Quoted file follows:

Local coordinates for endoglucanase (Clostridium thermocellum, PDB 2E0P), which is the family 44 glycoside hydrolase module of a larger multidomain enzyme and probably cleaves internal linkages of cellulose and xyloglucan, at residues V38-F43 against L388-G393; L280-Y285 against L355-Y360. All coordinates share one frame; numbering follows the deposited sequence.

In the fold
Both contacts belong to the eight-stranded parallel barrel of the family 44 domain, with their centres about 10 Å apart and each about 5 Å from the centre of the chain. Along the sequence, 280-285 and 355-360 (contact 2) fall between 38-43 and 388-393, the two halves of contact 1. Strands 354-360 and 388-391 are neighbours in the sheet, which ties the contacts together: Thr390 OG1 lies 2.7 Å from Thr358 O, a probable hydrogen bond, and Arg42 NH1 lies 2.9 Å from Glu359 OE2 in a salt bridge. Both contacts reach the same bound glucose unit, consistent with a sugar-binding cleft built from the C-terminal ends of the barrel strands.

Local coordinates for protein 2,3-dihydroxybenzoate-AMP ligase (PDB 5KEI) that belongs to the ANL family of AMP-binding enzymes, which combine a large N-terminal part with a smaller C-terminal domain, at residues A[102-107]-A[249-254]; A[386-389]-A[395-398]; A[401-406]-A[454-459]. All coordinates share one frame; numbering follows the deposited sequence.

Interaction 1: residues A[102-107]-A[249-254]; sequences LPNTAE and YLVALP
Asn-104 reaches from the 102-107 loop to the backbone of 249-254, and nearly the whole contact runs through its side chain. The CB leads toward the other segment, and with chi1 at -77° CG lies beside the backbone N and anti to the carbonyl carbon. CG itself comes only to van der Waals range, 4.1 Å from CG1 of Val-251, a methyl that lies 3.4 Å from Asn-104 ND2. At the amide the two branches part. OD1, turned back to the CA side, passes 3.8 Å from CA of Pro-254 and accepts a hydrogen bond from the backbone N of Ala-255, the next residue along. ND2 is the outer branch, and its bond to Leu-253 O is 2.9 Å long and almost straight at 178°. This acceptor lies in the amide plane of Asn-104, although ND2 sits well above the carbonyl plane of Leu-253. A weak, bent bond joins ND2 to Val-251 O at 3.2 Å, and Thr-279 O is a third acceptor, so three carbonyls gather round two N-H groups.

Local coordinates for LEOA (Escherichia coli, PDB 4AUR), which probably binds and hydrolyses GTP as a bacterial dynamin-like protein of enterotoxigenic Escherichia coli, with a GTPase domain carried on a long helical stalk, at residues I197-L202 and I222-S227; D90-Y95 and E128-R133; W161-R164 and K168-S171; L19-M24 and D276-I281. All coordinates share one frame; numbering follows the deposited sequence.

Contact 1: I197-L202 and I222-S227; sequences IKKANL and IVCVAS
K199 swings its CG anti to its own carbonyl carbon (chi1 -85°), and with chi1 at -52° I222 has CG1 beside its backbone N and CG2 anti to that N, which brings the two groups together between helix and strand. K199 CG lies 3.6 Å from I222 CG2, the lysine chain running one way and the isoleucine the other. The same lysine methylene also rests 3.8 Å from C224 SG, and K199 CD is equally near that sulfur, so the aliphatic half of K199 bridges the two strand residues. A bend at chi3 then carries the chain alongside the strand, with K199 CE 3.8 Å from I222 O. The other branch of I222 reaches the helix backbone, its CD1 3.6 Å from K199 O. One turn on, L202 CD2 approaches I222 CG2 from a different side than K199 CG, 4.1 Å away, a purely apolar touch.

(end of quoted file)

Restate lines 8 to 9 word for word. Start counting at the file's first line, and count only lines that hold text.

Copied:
Contact 1: I197-L202 and I222-S227; sequences IKKANL and IVCVAS
K199 swings its CG anti to its own carbonyl carbon (chi1 -85°), and with chi1 at -52° I222 has CG1 beside its backbone N and CG2 anti to that N, which brings the two groups together between helix and strand. K199 CG lies 3.6 Å from I222 CG2, the lysine chain running one way and the isoleucine the other. The same lysine methylene also rests 3.8 Å from C224 SG, and K199 CD is equally near that sulfur, so the aliphatic half of K199 bridges the two strand residues. A bend at chi3 then carries the chain alongside the strand, with K199 CE 3.8 Å from I222 O. The other branch of I222 reaches the helix backbone, its CD1 3.6 Å from K199 O. One turn on, L202 CD2 approaches I222 CG2 from a different side than K199 CG, 4.1 Å away, a purely apolar touch.